All sensitive and high-risk data should be encrypted at all times, including while it is in storage, being used by applications, and as it is being transmitted across a network. Encryption protects the data from unauthorized access in the event of a data breach.

Encryption is a processor-intensive activity that may not be necessary for all data resources within an organization. Data classification can categorize information assets so encryption can only be enforced on the specific resources that warrant the extra protection.

Implement multi-factor authentication

One of the benefits of storing data in the cloud is that it is easily accessible from any location. However, this can also be seen as a potential vulnerability, as hackers or malicious actors can attempt to gain access from outside the organization. With compromised login credentials, a cybercriminal can theoretically steal your valuable cloud data from anywhere in the world.

Multi-factor authentication (MFA) makes it much harder for unauthorized personnel to access enterprise data. Authorized users need to provide more than one method of verifying their identity. A common technique of MFA is to send a verification code to a device that belongs to the user requesting access. Without entering this code, access is denied, and the information is protected from misuse.

Enforce the use of strong passwords

Along with MFA, companies should insist that strong passwords be used for access to all applications and enterprise data resources. Passwords should be unique and complex to make them difficult to crack using brute force methods. They should also be changed regularly and not shared with anyone. 

Strong passwords are a minimum of 12 characters long and use a mixture of upper and lowercase letters, numbers, and special symbols. In many cases, a phrase that means something to the user can be used to create a strong passphrase or password.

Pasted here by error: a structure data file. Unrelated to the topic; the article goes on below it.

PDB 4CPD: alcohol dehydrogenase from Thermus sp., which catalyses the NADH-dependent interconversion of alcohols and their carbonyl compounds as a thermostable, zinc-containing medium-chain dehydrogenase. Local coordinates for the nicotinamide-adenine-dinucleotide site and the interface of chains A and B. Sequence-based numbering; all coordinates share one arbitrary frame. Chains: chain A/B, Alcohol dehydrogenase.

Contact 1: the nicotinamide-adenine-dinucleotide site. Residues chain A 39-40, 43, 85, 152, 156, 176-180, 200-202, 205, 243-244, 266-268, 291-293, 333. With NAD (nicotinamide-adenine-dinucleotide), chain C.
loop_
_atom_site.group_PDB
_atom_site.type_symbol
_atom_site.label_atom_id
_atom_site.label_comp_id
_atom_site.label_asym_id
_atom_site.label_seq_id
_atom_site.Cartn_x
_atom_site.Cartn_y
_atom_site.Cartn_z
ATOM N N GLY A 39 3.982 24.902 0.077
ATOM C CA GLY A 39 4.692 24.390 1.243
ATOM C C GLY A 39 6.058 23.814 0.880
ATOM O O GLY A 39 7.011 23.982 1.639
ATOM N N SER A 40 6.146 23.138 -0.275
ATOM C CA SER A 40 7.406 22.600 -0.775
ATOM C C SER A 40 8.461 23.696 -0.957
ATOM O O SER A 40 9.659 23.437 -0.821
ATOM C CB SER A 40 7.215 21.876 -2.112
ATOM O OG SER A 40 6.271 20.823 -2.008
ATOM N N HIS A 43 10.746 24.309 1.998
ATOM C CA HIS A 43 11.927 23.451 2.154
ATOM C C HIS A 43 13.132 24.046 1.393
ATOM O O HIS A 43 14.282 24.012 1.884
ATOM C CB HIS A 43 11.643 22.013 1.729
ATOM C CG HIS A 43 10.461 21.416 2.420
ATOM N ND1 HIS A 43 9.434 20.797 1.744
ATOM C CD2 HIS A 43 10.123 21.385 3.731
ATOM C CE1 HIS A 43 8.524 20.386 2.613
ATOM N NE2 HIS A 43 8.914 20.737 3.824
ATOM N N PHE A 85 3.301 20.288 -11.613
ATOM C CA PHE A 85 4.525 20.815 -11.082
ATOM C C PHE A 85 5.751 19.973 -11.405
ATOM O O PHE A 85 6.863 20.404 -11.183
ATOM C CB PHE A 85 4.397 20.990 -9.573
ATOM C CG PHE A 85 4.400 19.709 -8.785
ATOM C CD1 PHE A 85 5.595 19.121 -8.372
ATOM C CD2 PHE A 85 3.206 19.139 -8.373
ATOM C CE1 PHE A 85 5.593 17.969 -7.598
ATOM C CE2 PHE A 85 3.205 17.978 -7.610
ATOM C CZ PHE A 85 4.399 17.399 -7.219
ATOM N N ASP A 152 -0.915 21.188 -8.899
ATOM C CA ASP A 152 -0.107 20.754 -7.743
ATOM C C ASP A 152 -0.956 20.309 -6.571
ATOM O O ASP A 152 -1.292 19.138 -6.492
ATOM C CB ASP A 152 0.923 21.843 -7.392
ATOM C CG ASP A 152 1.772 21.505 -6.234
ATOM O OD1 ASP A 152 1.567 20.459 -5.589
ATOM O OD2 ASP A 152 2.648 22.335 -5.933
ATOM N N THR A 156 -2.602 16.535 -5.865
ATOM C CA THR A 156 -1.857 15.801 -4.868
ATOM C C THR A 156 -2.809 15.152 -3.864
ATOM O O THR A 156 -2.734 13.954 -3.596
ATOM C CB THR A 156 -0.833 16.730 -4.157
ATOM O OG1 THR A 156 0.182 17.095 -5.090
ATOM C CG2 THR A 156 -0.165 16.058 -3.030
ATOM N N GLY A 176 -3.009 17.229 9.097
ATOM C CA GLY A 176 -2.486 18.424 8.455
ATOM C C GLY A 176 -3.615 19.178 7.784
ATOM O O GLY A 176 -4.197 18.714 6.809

Implement a data loss prevention solution

A data loss prevention (DLP) solution is a valuable part of a comprehensive strategy to protect cloud data. Advanced DLP tools, such as Next DLP’s Reveal platform, offer customers a method of automatically enforcing a data handling policy to ensure all information is used appropriately and securely. For instance, high-value data would be automatically encrypted if an attempt were made to transmit it in human-readable form. See how effective your data loss prevention solution is and validate its policies with our simple DLP Policy Testing Tool

Reveal delivers machine learning on the endpoint with an intelligent agent that identifies and categorizes data at the point of risk. Baselines are created at deployment and are tuned through the use of behavioral analytics algorithms to identify anomalous activity. The solution’s low-impact agents interact with a cloud-native, multi-tenant platform that provides organizations with fast deployment, flexibility, and immediate visibility into their data resources.

Reveal also classifies data on-the-fly as it is created or ingested into the environment, so it can be handled according to its value and importance to the organization. Lastly, incident-based user training at the point of risk raises employee security IQ and helps further strengthen cloud data protection.

Talk to Next and book a demo to see how Reveal can help keep your cloud data secure.